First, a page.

Harden and Stamper24 noted that the term “spiral curriculum” was mentioned in the medical literature as early as 1972; likewise, the number of references in the health and life sciences subject areas using the term “integrated curriculum” has increased substantially since 1995.23 One of the first mentions of a spiral, integrated curriculum in physical therapy education was by May in 1977.26 Citing Bruner's work, she described a curriculum in a baccalaureate program designed around 5 themes, with learning experiences sequenced from simple to complex. In 2009, Weddle and Sellheim27 described an “integrative” physical therapist education curricular model at Saint Catherine University. They noted that in their model, “content is presented in an iterative or spiraling fashion.”27(p 14) Their curriculum included students' taking 1 course at a time, each for 5–6 weeks.27 Their courses are organized around practice setting, whereas curricular content is organized into streams (medical and behavioral science; practice environment; examination, evaluation, diagnosis; and plan of care) that are integrated into all courses.27 As we considered a model for our new curriculum, we had the opportunity to meet and consult with the faculty at Saint Catherine University. We also met with colleagues at Arcadia University who have an integrated curriculum organized into 20, 3-week, patient-based units that incorporate content from biomedical sciences, physical therapy, patient examination and intervention, and integrative care. These curricula provided us with a basis for discussion and a vision of possible outcomes for our new curriculum.

Approach to Curriculum Development

In spite of the substantial literature addressing integrated curricula, Goldman and Schroth28 noted that both a clear understanding of the purpose of curricular integration and a conceptual framework for organizing an integrated curriculum were often lacking. They cited the necessity of a systematic approach and conceptual framework for curriculum development to maximize the potential of integration. They proposed a framework that considers curricular integration initially at the program level, then at the course level, and finally at the session level. Table 1 demonstrates how we used this framework to guide the development of the curriculum that was implemented in 2016.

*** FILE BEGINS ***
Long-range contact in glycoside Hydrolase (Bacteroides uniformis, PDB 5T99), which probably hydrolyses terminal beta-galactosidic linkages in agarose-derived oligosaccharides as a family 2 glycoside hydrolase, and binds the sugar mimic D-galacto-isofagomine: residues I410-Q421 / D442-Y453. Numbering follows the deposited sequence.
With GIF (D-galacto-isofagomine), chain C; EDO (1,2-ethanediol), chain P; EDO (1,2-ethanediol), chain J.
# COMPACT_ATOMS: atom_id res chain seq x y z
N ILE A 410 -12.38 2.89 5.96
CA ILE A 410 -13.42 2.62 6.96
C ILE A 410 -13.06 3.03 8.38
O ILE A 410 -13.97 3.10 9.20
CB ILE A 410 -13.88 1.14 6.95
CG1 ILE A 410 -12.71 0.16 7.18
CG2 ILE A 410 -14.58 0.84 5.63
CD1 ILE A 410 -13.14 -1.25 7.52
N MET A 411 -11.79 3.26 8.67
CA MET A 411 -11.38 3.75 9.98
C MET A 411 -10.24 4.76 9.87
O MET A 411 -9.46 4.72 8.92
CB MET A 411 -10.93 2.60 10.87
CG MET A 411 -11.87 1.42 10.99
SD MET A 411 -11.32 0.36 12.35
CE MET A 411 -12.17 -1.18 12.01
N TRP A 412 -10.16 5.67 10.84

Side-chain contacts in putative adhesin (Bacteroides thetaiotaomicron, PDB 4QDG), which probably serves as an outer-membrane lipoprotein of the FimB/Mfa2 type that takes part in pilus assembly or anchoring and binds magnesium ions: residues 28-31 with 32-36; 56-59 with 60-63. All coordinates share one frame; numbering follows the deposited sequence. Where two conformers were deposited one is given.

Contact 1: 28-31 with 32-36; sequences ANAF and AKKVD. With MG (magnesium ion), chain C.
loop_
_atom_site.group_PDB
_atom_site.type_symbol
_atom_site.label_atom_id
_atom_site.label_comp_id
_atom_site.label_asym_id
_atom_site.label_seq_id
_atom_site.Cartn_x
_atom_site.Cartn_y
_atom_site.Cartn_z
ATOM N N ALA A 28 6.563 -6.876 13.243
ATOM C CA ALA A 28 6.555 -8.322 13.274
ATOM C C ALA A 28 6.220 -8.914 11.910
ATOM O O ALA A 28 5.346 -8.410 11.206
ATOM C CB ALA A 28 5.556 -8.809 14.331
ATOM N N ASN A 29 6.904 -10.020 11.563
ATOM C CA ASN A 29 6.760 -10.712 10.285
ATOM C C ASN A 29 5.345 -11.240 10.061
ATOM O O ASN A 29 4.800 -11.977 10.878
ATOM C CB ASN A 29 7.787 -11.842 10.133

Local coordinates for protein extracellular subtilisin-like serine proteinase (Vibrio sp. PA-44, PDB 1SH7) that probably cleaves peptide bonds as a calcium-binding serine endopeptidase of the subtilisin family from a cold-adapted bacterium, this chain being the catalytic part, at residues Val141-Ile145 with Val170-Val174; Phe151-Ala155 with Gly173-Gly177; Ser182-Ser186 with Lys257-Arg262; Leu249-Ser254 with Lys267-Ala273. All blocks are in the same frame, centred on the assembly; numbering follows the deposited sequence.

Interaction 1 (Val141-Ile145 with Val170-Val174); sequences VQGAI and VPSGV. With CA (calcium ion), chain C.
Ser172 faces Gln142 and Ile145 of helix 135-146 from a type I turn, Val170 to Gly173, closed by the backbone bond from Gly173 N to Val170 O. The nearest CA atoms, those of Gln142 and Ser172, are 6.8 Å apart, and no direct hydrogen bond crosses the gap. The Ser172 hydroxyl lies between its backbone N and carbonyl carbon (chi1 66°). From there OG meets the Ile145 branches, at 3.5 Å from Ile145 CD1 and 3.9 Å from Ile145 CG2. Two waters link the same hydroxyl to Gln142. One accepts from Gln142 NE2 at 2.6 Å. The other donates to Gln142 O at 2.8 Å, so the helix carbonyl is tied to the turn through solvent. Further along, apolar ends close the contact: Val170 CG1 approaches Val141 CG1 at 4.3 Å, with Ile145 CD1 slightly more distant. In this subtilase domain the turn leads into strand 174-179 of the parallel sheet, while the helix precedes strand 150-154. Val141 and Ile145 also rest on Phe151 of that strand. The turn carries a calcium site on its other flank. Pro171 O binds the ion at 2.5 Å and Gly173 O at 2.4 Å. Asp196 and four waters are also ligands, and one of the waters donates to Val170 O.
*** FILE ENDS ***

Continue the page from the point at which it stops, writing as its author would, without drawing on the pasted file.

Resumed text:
Table 1. - Organizing Framework for Developing an Integrated Curriculum
Questions Decisions
Program level
 What is the purpose of an integrated curriculum? To graduate physical therapists who could meet the needs of the patients they would care for
Improve students' learning experiences by applying more adult learning theory
Reduce time spent in class
Reduce cognitive load
Facilitate deep and applied learning
Help students to see patients holistically
 What is integrated? Knowledge, skills
 When does integration occur? Within and across courses, over time
 Where does integration occur? Class sessions, integrated clinical education experiences, seminars
 How does integration occur? Body systems and impairments
Course level
 Course objectives? Emphasis on apply, analyze, evaluate, create
 Course sequence? Similar across courses but focused on different body systems and impairments
 Course content? Broad concepts to specific, applied at increasingly complex levels